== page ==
1)     What are the considerations on choosing a primary school? (Referring to external factors)

With many different types of primary schools in Hong Kong, it is important that parents decide on  type of education in terms of values and approaches that they value and  wish their child to have. For example,  a religious school,  a local using local language or an English medium school with an international curriculum. It is also important that as parents, you feel comfortable and welcome at the school and have a good idea of the philosophy and approach to learning of the principal and staff. Have a look at the school's Mission and Vision statements. These will tell you a lot about what the school thinks is important. Ensure that the espoused beliefs are in line with your own.

2)     Why are these important factors to consider?
These factors are important to consider because schooling is a big and very important part of family life. Parents place their most precious children in the trust of a school to take care of, to nurture into learners and well rounded people. The goal of a primary school should be to instill into each child a love of learning- after all, primary school is just one of the first steps in a very long educational journey and we want our students leaving us excited and well equipped to take the next steps in their learning journey confidently.

3)     What is the most important consideration?

That you trust the school to do a good job, to nurture your child and make the best decisions for them.

4)     As a parent, how did you choose a school for your child/children?

My children went to the local primary school, with many of their friends and neighbours. I did not have the wide choice of schooling that parents in Hong Kong have.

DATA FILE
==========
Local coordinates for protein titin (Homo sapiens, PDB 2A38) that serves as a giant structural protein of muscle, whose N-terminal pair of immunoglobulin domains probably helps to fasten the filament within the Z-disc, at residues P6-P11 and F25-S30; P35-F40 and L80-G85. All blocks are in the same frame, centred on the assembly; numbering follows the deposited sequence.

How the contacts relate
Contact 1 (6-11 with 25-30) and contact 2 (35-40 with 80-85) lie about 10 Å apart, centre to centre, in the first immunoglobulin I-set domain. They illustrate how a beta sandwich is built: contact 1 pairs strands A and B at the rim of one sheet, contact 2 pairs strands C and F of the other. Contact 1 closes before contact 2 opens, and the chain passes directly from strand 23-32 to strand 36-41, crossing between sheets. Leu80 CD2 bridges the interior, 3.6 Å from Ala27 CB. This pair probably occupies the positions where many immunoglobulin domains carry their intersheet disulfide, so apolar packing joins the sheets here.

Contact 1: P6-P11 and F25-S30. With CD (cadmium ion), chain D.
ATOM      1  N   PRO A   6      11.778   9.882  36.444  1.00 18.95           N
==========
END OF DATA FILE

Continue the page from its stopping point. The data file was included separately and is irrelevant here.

5)     What makes a great primary school?

A good primary school has a heart for their students and endeavours to, everyday, make the best decisions for them. It has open communication with parents and they are welcomed into the school as partners.High quality staff who understand learning, are excited by their profession and are always seeking to improve their practice is also important. Additionally, the school serves as a community hub and has a family feel about it, no matter its size. A clear Mission and Vision that serves as a touchstone for all decisions made in the school is also important.

6)     What are the things parents should look out for in that stage of a child's education?
Teachers who care for and understand children and what is developmentally appropriate for them; that know how to break learning into small, achievable steps; who can support and/or extend all learners. A principal and Senior Leadership Team that parents feel they can talk to and who will listen to them. Look at classroom environments- are they bright, attractive and engaging to learn in, is the school clean and well cared for? Will your child be safe in that environment?

7)     Any tips on choosing an appropriate school? (For example, sources of information such as blogs, associations, etc)

Yes, look at the school's website. Look for and read the Principal's Blog, ask around for recommendations, but most of all, follow your 'gut instinct' about which school is right for you and your child.